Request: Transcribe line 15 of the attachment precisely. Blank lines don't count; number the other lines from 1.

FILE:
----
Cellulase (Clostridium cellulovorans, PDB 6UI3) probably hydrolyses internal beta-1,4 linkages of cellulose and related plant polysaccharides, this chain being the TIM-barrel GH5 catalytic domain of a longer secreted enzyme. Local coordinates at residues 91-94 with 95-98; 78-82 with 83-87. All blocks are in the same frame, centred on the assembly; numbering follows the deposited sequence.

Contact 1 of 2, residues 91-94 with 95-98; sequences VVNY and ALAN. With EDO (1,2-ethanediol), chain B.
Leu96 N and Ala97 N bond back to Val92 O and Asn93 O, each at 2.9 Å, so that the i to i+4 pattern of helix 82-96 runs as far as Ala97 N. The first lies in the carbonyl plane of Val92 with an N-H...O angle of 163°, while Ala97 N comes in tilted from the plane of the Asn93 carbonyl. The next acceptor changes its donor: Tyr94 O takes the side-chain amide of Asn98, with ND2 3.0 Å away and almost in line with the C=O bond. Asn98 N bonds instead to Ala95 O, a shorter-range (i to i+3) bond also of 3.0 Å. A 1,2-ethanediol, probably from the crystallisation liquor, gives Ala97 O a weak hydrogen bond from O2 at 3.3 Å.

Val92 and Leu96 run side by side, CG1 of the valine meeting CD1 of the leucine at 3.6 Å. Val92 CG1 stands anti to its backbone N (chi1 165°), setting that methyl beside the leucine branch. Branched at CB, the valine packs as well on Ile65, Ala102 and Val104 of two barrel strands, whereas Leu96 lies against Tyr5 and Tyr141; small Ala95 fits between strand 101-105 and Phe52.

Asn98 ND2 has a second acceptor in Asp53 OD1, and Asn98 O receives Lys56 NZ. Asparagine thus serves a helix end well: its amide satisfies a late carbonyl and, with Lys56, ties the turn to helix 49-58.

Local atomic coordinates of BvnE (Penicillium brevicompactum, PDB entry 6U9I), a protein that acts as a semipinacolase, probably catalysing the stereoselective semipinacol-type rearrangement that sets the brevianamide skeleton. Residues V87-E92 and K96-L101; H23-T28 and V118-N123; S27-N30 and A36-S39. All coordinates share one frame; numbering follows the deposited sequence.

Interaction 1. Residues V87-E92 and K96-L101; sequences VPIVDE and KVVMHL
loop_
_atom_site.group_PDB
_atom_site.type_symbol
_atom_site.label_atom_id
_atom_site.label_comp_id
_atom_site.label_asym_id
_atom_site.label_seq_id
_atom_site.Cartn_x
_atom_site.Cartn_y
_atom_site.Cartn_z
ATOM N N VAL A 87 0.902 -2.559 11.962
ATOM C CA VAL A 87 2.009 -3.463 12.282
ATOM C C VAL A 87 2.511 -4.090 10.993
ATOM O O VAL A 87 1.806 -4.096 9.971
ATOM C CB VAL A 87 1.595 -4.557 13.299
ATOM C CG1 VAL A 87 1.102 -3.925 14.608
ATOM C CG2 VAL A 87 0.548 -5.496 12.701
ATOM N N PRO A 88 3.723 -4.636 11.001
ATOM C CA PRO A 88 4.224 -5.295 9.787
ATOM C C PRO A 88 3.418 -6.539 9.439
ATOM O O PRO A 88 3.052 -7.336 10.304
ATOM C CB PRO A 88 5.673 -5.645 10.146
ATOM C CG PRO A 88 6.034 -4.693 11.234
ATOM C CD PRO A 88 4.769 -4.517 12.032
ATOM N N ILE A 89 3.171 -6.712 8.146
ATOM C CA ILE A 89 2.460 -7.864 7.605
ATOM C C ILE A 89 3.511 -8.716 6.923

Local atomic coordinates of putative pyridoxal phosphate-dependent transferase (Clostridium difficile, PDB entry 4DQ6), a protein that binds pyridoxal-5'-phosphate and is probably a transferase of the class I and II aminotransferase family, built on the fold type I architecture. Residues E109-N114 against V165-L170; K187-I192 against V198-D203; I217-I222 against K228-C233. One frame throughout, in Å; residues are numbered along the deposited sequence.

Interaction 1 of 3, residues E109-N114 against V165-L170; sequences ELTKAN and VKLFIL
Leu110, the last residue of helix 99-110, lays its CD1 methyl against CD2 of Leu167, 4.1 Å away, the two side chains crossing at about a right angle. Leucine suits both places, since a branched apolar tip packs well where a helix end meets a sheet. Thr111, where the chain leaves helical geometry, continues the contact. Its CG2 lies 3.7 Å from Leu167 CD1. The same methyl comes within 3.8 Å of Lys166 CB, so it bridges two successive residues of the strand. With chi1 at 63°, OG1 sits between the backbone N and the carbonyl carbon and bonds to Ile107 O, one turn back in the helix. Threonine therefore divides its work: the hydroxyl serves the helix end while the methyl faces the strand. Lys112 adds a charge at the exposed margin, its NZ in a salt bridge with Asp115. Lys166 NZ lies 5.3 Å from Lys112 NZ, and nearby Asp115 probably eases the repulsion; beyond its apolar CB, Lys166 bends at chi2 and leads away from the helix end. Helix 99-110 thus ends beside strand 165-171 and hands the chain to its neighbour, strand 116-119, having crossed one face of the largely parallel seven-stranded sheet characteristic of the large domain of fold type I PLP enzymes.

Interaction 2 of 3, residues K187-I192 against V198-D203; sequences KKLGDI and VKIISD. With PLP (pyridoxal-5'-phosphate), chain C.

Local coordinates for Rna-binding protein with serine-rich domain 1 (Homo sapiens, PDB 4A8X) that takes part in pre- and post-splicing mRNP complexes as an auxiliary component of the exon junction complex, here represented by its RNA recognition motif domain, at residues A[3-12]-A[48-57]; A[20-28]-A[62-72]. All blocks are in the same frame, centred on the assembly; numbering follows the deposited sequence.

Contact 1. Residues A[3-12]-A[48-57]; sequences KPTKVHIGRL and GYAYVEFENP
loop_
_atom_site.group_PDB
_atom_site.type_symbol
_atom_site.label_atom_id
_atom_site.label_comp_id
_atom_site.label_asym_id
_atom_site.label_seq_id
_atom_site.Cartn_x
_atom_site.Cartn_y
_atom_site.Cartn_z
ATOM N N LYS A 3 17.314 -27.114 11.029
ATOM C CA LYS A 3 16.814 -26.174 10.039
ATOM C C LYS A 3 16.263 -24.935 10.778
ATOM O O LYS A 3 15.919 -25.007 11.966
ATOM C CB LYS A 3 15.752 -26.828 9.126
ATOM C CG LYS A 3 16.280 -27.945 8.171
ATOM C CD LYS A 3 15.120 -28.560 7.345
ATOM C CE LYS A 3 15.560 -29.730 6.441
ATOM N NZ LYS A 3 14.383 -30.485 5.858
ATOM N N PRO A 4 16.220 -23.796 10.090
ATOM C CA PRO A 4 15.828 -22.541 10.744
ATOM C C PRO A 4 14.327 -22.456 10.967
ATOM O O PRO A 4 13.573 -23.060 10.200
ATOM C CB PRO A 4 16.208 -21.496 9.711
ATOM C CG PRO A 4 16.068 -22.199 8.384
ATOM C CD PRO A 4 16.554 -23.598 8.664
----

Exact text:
_atom_site.Cartn_x